Sen. Tillis votes against bill providing health benefits for veterans exposed to toxic chemicals
North Carolina Senator Thom Tillis likes to portray himself as a man who loves our country and our military, yet he has now voted twice against a veterans health care bill – one that he and Sen. Richard Burr helped write.
The Honoring Our Promise to Address Comprehensive Toxics (PACT) Act, which will provide additional benefits to veterans exposed to toxic burn pits and toxic water, including those at Camp Lejeune, had support from more than two-dozen Republicans – but not Tillis or Burr. After three votes, the bill finally passed on Tuesday by an 86-11 margin – with Tillis still voting against it.
- Tillis said he voted against the law because it would have put the Veterans Administration (VA) in control of implementing the act, and he has “reservations about the [VA’s] ability” to “effectively and efficiently implement any comprehensive toxic exposure legislation.”
- Jerry Ensminger, a retired Marine whose daughter died from leukemia at age 9 – an illness linked to poisoned water at Camp Lejeune – told WRAL that, “It’s time for these people to quit playing political games with people’s lives…Our troops did their duties, it’s high time these politicians do theirs…this literally makes me sick to my stomach.”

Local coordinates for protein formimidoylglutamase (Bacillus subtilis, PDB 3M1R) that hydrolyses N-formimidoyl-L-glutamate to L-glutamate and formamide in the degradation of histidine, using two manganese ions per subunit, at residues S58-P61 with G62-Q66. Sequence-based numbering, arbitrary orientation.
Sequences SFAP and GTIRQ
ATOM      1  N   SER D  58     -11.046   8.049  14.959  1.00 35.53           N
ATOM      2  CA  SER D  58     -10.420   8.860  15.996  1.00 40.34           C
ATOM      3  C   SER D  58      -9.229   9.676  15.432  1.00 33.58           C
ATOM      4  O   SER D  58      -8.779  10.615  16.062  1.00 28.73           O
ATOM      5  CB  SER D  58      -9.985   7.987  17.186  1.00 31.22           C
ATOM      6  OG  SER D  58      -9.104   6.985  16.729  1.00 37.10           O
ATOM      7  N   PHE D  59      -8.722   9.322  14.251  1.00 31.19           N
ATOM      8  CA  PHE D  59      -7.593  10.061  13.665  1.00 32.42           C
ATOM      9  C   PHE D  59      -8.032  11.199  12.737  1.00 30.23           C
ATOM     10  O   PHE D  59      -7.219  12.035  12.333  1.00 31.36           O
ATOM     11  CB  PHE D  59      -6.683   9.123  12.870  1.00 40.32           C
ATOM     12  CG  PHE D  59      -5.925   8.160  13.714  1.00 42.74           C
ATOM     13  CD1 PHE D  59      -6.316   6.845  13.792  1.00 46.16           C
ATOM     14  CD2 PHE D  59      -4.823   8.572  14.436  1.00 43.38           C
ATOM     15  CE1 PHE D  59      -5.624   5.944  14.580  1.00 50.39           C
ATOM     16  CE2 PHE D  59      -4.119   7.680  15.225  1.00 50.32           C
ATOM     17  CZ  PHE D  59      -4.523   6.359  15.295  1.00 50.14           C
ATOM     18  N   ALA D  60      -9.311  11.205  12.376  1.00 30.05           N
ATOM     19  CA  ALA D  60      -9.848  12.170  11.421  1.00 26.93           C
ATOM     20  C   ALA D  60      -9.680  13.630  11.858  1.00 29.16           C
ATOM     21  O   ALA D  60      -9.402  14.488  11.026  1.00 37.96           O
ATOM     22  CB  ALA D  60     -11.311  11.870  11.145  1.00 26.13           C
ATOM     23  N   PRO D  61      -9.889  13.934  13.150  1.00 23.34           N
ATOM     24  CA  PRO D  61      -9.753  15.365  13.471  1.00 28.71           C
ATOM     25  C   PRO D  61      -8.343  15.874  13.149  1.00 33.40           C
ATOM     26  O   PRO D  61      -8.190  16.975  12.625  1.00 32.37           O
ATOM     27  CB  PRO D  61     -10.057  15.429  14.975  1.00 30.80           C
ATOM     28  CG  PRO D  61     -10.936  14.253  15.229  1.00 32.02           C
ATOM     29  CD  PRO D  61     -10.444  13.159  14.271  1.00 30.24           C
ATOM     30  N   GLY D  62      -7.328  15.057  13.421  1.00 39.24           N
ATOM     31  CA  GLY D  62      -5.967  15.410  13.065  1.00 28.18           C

- The Republican Party continues to show that whether the issue is abortion, marriage equality, access to contraception, veterans’ health, fair elections, or a host of other concerns, they are consistently on the wrong side and do not have our best interests in mind.
In typical fashion, Republicans blamed Democrats for their own failure. Based on the response to their games, voters and veterans didn’t buy it this time around.
“We’ve seen partisanship and games within Congress for years,” Jeremy Butler, CEO of Iraq and Afghanistan Veterans of America, said after the July vote. “But what is shocking is that so many senators would literally be willing to play with veterans’ lives so openly like this.”
It’s great news that the PACT Act passed the Senate by a wide margin this week, but Tillis’ refusal to support his own bill solidifies the need to elect leaders who actually care for the people of our state, and whose actions match the lip service they pay to support our troops.